Words don't mean the same thing to every - my favourite example being the "how many people have you had sex with" surveys, because you'd be surprised by how differently people define sex. Think of Bill Clinton, who genuinely thought oral didn't count, as far as we can tell. Of course, people are also worried about how they present themselves, and also most people like to get the answers "right", so basically you can mess with all of this to get the results you want without even knowing you're doing it.
Changing the type and order of questions you ask and you can lead up to a question you want to report on and get the result you want fairly easily. There's a lovely demonstration of this, called "leading questions" in Yes Minister, a very old British comedy about government. Or read the transcript here.
Sticking in a few questions that people just hate to answer is also a good trick. In Britain it's unbelievably rude to ask how much people earn, but of course any consumer research really, really wants to know. Make people have to answer that question in order to complete the survey and you've just guaranteed yourself hat only unusual people will answer your survey.
4) How do they show the results?
If someone won't tell you how they got their survey answers, or what the questions were, definitely show some scepticism. Also, apply some critical thinking to how they represent the results. For example, if I say to you that 90% of women prefer high waist knickers to thongs, that sounds pretty impressive. If you know that I got that figure from the last 10 people who bought from our website, where we only sell about two thongs and have about 60 styles of high waist knickers, well, that starts to look like a very small sample with a very biased background.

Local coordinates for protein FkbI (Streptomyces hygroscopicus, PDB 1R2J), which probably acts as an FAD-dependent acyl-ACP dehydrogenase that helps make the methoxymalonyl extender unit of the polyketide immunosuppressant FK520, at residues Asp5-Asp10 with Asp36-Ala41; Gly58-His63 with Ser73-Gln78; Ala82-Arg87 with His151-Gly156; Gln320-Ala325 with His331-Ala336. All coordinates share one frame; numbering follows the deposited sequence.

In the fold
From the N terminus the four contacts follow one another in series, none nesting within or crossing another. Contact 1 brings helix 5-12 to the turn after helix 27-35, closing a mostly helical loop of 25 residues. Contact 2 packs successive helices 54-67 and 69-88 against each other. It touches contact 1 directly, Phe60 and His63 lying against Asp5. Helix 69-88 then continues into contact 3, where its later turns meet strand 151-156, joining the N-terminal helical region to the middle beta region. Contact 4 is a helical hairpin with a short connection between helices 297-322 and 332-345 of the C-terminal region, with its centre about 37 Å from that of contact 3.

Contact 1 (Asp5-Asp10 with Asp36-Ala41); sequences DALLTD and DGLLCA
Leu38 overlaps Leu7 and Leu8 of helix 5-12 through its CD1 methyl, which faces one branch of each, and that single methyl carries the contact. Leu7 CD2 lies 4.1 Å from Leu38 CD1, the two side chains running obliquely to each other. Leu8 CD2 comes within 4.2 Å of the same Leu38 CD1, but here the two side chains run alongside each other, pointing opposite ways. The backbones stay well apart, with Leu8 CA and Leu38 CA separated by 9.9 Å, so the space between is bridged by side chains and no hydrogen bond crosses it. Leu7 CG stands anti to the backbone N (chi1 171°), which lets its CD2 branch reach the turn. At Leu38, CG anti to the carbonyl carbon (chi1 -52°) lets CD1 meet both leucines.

Similarly, when I hear that 52 women who responded to a survey wanted a particular type of bra... I just wonder, out of how many? KMD has 6000 customers. 52 wouldn't be enough to make a whole line of bras; it's less than one-tenth of one percent. On the other hand, 52 people who wanted their local deli to add a new sandwich flavour - totally worth a try. Context is everything where numbers are concerned.
If someone shows you the results as a 3D donut diagram there is something absolutely filthily wrong with their data and they are trying to hide it behind fancy graphics. Seriously, that format is so wrong it's banned by professionals!
5) Does the headline match the data?
The way people report survey or research survey results can be very different to what the actual survey or its results involved.
"Female horseriders who fail to wear sports bras could be stressing animals" says the Telegraph. A health psychologist friend (who also happened to be a horse rider) and I spent a happy half hour shredding this together last week. This research was a survey, done online, with some extremely dubious methodology (we all know that cup size is relative to back size, has no meaning on its own, and that there's no consistent agreement on what sizes actually are, right? So divvying up your respondents by cup size is a bit... interesting). It said nothing about horses, as far as we can tell the Telegraph just added that in for fun. When we dug into the stats, of the women who responded (who are more likely to have responded because they have breast pain, because why would you do the research if you have no issues?), it seems like it was about 13% who said that they got breast pain they thought was related to just riding rather than pre-menstrual or menstrual breast tenderness or pain (naturally they don't seem to have used those words, going for the rather vague "hormone related pain" instead. Plus, it turned out that pain mostly happened when trotting. The links to sports bras or indeed horses feelings are, well, tenuous at best.
We prefer this interpretation of the results:
"If you've got PMS, it's better to gallop everywhere than trot in a lady-like manner"
Seen any lingerie stats you love recently? Anything you've debunked yourself? Let me know in the comments!